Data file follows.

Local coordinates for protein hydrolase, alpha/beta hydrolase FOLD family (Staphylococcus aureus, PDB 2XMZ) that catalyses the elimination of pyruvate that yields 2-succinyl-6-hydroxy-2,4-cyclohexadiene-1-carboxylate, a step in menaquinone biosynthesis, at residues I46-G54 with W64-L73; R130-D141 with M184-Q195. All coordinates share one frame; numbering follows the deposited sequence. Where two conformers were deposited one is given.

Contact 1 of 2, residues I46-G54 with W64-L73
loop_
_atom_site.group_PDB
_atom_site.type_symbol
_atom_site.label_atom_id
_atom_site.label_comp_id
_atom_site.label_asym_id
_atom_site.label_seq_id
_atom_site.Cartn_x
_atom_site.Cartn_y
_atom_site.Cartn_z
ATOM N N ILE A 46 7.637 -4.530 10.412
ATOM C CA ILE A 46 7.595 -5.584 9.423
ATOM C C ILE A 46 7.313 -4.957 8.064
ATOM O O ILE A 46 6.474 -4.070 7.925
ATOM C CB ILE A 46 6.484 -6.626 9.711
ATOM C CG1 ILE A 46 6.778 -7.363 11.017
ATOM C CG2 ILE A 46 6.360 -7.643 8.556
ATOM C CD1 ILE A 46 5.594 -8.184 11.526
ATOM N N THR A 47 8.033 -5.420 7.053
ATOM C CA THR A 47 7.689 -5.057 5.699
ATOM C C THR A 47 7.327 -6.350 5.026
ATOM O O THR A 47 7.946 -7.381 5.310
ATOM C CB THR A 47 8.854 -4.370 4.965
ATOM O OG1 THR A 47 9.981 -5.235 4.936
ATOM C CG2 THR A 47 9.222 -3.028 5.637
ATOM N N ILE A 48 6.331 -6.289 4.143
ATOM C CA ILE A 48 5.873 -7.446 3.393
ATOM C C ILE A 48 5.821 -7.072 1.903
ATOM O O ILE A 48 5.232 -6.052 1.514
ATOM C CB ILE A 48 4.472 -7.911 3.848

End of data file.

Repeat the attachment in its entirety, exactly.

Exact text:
Local coordinates for protein hydrolase, alpha/beta hydrolase FOLD family (Staphylococcus aureus, PDB 2XMZ) that catalyses the elimination of pyruvate that yields 2-succinyl-6-hydroxy-2,4-cyclohexadiene-1-carboxylate, a step in menaquinone biosynthesis, at residues I46-G54 with W64-L73; R130-D141 with M184-Q195. All coordinates share one frame; numbering follows the deposited sequence. Where two conformers were deposited one is given.

Contact 1 of 2, residues I46-G54 with W64-L73
loop_
_atom_site.group_PDB
_atom_site.type_symbol
_atom_site.label_atom_id
_atom_site.label_comp_id
_atom_site.label_asym_id
_atom_site.label_seq_id
_atom_site.Cartn_x
_atom_site.Cartn_y
_atom_site.Cartn_z
ATOM N N ILE A 46 7.637 -4.530 10.412
ATOM C CA ILE A 46 7.595 -5.584 9.423
ATOM C C ILE A 46 7.313 -4.957 8.064
ATOM O O ILE A 46 6.474 -4.070 7.925
ATOM C CB ILE A 46 6.484 -6.626 9.711
ATOM C CG1 ILE A 46 6.778 -7.363 11.017
ATOM C CG2 ILE A 46 6.360 -7.643 8.556
ATOM C CD1 ILE A 46 5.594 -8.184 11.526
ATOM N N THR A 47 8.033 -5.420 7.053
ATOM C CA THR A 47 7.689 -5.057 5.699
ATOM C C THR A 47 7.327 -6.350 5.026
ATOM O O THR A 47 7.946 -7.381 5.310
ATOM C CB THR A 47 8.854 -4.370 4.965
ATOM O OG1 THR A 47 9.981 -5.235 4.936
ATOM C CG2 THR A 47 9.222 -3.028 5.637
ATOM N N ILE A 48 6.331 -6.289 4.143
ATOM C CA ILE A 48 5.873 -7.446 3.393
ATOM C C ILE A 48 5.821 -7.072 1.903
ATOM O O ILE A 48 5.232 -6.052 1.514
ATOM C CB ILE A 48 4.472 -7.911 3.848